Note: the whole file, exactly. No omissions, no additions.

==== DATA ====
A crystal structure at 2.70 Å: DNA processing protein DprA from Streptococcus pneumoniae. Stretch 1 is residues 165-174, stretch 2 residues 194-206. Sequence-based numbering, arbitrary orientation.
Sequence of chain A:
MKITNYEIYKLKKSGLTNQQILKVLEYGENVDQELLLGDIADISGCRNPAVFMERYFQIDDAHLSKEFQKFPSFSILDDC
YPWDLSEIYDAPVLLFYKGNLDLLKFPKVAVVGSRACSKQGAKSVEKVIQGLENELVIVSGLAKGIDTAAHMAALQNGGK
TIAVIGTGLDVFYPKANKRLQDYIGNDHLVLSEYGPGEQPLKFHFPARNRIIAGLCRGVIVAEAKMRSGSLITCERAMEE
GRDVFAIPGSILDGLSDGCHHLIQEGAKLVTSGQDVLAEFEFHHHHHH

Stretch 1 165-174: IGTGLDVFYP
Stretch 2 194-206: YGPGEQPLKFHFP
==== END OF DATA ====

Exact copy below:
A crystal structure at 2.70 Å: DNA processing protein DprA from Streptococcus pneumoniae. Stretch 1 is residues 165-174, stretch 2 residues 194-206. Sequence-based numbering, arbitrary orientation.
Sequence of chain A:
MKITNYEIYKLKKSGLTNQQILKVLEYGENVDQELLLGDIADISGCRNPAVFMERYFQIDDAHLSKEFQKFPSFSILDDC
YPWDLSEIYDAPVLLFYKGNLDLLKFPKVAVVGSRACSKQGAKSVEKVIQGLENELVIVSGLAKGIDTAAHMAALQNGGK
TIAVIGTGLDVFYPKANKRLQDYIGNDHLVLSEYGPGEQPLKFHFPARNRIIAGLCRGVIVAEAKMRSGSLITCERAMEE
GRDVFAIPGSILDGLSDGCHHLIQEGAKLVTSGQDVLAEFEFHHHHHH

Stretch 1 165-174: IGTGLDVFYP
Stretch 2 194-206: YGPGEQPLKFHFP